Can’t Leave NY Without Drama!

Miss Hiccup
A Day in the Life of Miss Hiccup

The 2013 Frigid Festival is now over. It's been a mixed experience and I'm taking away a great deal of food for thought. On the upside, I got a great review from A good press review was one of the main things I was hoping to bring home, so mission accomplished there. I also met some amazing people and artists, such as Antonia Lassar, who's show The God Box brought me to tears. And Yanomi from Tokyo, who's A Day in the Life of Miss Hiccup should be introduced as “something completely different and totally adorable” because it is like a cross between Monty Python and Hello Kitty.

I also came away with a new Tales from the Fringe story. As anyone who has done a few fringes will testify, they come in various levels of organization from high efficiency warp drive to unstable wormhole. This story will give you a pretty good indication where Frigid falls on that spectrum. My last show of the festival was the first show of the day at 12:30pm on Saturday…

I arrived at noon and met the house manager emerging from the cave that is Under St. Marks looking puzzled. “There's something going on in there,” she says. 'Something' turned out to be a large group of people in the middle of a rehearsal, which they meant to continue for another hour and a half. Turns out the theater had been double booked. It happens. A few phone calls were bandied about and the rehearsal prematurely wrapped up and moved out. I felt sorry for them… it's never easy to gather that many people at one time and I could hear the poor director calling as they streamed past me, “Gather on the street, nobody leave until I figure out if there's another space we can use.” I got into the theater only slightly late, which on festival time means I had about 7 minutes to set up instead of the usual luxurious 15.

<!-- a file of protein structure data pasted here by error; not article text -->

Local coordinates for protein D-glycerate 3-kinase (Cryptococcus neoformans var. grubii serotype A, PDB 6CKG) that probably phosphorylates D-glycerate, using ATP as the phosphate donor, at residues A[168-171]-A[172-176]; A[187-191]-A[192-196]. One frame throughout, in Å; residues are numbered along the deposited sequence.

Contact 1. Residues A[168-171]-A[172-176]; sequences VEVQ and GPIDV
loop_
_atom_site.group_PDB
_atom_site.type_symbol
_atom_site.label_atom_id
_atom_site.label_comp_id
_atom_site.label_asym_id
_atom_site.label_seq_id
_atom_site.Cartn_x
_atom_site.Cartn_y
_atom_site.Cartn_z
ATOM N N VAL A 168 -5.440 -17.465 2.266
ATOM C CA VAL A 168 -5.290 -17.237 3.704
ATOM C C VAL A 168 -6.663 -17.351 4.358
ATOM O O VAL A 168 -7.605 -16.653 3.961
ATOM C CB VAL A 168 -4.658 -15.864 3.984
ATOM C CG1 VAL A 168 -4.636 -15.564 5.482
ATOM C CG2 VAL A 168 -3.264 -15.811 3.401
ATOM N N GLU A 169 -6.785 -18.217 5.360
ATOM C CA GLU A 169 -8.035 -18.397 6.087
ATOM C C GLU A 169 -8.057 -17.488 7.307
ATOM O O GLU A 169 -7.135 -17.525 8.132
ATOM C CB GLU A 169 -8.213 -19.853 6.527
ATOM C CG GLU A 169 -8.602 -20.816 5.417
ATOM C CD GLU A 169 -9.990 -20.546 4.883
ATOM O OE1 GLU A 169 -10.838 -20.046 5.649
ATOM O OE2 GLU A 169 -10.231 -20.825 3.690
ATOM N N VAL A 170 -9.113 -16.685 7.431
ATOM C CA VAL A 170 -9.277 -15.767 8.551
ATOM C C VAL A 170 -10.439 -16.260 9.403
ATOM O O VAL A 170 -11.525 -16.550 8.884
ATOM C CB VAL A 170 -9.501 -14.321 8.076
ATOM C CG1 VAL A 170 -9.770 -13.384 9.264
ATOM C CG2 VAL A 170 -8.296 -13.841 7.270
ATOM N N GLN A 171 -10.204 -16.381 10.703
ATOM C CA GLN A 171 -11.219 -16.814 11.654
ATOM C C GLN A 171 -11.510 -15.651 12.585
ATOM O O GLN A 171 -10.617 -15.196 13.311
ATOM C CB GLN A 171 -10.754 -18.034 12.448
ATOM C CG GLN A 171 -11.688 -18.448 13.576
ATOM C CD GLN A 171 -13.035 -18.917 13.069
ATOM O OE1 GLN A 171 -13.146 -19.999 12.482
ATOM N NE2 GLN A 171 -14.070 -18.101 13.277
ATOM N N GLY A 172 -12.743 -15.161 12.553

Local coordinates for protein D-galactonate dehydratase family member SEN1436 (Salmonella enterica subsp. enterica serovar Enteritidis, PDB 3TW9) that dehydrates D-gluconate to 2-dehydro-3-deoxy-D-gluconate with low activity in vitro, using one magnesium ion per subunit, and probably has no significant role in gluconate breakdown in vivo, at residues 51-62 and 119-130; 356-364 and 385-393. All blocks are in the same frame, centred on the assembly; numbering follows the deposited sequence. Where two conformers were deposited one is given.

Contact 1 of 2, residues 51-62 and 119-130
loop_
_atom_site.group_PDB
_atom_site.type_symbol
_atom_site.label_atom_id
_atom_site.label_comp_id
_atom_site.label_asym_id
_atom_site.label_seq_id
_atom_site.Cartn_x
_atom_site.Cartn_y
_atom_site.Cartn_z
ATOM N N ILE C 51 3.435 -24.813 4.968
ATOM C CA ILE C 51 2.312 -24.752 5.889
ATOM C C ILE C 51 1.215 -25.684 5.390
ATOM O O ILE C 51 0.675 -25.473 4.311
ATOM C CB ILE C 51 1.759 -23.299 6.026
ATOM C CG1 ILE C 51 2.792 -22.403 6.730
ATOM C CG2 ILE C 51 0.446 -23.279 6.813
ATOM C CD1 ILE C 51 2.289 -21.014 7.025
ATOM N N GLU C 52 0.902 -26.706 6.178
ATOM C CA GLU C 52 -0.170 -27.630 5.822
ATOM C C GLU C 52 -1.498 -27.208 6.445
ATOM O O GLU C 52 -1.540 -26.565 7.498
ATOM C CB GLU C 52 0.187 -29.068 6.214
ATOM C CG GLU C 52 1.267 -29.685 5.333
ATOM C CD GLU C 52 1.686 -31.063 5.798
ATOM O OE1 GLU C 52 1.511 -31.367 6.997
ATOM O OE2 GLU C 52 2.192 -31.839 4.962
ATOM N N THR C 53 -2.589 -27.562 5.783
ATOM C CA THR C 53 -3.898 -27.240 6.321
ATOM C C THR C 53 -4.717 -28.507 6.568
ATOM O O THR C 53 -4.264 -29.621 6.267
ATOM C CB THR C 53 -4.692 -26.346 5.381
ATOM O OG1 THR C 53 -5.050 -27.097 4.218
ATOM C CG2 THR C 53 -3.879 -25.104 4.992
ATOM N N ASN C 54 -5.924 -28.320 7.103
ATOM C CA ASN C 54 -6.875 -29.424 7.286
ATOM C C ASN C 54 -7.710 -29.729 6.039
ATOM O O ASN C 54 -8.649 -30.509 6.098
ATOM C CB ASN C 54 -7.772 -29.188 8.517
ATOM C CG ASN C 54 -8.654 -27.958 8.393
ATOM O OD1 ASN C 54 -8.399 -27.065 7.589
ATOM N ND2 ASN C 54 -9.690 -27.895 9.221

Which is when I noticed my tech person was missing. I still don't know if he read his schedule wrong or if the schedule he was given was faulty (he was otherwise wonderful and I'm inclined to believe the latter). At any rate he didn't make it. Fortunately it was a small house (it's brunch time on a Saturday after all) and even more fortunately the house manager, Katie, turned out to be Super Tech disguised as a mild-mannered New Yorker. I had the playlist on my iPad and an extra cue sheet, so she jumped into the booth in a single bound, ran a sound check faster than a speeding bullet, and BAM! I was able to do my show, or most of it. Katie was truly amazing. She hit almost every sound cue spot on and even improvised the lighting marvelously, all having never seen the show before.

So at this point, we've saved the day. The small audience is responsive and enjoying the show. Oh but wait, our story is not quite over. In the middle of the show, the door bangs loudly open and some confused people wander in. “Um, excuse me, is this, uh, I mean are we at…uh, we're looking for The Sandman?” Sandman was the next show. If you've ever wondered what a house manager if for, this is what happens when yours is in the tech booth instead of guarding the entrance. So we straighten them out, they leave, we're all like, “Well, that fits with the theme for today,” we laugh and the show goes on. Because the show must always. go. on.

I didn't realize when I started that this story was going to take over the post. But I suppose it was quite an adventurous hour and a half. So I'll leave the wrap up of lessons learned for the next installment. Until then, may the road rise to meet you and may all your fringe stories be boring.


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